In a recent study on the pheromone-mating disruption of the European corn borer, Ostrinia nubilalis (Lepidoptera: Crambidae), we recorded a significant reduction in mating frequency, as well as a marked delay in mating in fetal females captured in disruptant-treated fields. In order to be able to accurately interpret the results in terms of effective population control, the current study was undertaken on the effects of multiple matings and a delay in mating on reproductive performance. Female O. nubilalis that mated at least twice had significantly higher fecundity and fertility, compared with once-mated females. In addition, multiple-mated females deposited a significantly larger portion of their egg complement, relative to single-mated or unmated females. Females that experienced a 3-day delay in mating showed a significant reduction in fecundity compared with females that mated soon after emergence. A 1-week delay in mating resulted in a further reduction in fecundity and a near zero fertility. The effect of sugar feeding on reproduction was not significant. In general, unmated females lived longer than mated females, and sugar-fed mated females had a higher longevity than water-fed mated females.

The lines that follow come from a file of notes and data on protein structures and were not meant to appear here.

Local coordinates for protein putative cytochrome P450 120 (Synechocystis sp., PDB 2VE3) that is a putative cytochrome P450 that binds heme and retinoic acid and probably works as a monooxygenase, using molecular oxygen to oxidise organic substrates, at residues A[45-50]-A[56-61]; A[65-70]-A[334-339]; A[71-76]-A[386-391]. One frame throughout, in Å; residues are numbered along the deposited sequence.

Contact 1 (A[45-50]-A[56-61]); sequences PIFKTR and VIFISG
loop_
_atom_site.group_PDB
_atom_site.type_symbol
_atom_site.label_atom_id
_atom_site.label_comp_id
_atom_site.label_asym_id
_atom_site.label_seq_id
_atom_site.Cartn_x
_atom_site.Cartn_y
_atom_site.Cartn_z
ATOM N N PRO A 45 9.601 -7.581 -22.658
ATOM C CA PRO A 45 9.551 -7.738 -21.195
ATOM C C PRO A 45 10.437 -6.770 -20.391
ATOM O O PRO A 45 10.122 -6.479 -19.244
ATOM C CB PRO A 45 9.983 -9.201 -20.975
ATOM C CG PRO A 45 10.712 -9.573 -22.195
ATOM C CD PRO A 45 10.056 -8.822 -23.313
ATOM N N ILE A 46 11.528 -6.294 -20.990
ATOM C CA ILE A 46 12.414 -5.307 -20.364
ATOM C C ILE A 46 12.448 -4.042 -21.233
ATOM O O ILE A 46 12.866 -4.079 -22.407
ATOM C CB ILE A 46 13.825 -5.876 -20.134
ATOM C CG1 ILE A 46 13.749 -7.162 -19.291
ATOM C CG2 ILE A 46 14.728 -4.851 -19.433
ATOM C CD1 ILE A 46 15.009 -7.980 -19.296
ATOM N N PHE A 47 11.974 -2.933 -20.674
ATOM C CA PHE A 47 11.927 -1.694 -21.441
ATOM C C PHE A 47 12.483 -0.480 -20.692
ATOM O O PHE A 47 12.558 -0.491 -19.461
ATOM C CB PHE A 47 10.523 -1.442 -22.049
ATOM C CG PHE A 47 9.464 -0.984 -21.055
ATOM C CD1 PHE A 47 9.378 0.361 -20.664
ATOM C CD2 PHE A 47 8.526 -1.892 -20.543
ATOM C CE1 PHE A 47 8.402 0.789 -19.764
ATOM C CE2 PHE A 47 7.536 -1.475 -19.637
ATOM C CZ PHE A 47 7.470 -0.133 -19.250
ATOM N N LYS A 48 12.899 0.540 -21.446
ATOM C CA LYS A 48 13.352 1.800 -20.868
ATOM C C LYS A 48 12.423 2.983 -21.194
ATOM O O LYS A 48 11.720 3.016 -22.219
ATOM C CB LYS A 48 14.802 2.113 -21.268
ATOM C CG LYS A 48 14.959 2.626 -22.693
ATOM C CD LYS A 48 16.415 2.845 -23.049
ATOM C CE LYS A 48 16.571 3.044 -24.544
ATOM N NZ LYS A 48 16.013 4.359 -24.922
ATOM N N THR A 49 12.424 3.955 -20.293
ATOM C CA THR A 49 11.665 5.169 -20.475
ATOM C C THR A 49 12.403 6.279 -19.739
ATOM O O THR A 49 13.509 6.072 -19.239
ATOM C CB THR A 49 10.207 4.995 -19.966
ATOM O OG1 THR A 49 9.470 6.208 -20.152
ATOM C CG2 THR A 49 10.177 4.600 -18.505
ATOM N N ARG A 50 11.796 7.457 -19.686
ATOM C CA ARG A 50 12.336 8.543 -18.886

All Science Journal Classification (ASJC) codes
- Insect Science